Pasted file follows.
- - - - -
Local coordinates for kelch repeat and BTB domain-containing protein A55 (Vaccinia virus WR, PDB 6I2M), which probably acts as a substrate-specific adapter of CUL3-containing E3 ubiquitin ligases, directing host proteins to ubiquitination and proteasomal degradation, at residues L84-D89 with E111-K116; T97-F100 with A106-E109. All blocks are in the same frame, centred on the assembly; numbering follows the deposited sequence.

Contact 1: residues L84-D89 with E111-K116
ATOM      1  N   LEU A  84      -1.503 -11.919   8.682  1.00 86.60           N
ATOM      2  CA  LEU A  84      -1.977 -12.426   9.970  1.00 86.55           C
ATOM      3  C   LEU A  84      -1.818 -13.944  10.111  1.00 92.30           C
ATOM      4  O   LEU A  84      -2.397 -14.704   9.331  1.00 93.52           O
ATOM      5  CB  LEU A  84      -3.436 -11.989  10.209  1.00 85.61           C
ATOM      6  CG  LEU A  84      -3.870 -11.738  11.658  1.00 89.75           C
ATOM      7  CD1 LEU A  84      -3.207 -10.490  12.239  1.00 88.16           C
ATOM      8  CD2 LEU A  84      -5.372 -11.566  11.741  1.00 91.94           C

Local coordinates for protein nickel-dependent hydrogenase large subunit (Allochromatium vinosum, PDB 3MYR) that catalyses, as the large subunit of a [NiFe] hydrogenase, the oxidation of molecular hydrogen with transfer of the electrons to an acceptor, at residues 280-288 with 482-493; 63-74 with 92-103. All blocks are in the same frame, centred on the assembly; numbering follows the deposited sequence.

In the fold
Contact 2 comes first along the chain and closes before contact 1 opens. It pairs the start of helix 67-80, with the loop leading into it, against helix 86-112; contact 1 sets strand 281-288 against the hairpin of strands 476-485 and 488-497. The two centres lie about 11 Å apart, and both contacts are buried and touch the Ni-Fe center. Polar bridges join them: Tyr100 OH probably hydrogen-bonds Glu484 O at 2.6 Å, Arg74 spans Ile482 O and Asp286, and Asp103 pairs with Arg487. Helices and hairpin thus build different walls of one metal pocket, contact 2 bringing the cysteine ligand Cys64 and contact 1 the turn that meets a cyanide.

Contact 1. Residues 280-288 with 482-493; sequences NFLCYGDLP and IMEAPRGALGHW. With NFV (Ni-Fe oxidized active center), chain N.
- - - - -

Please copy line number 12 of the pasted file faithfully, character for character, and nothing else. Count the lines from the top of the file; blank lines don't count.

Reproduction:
In the fold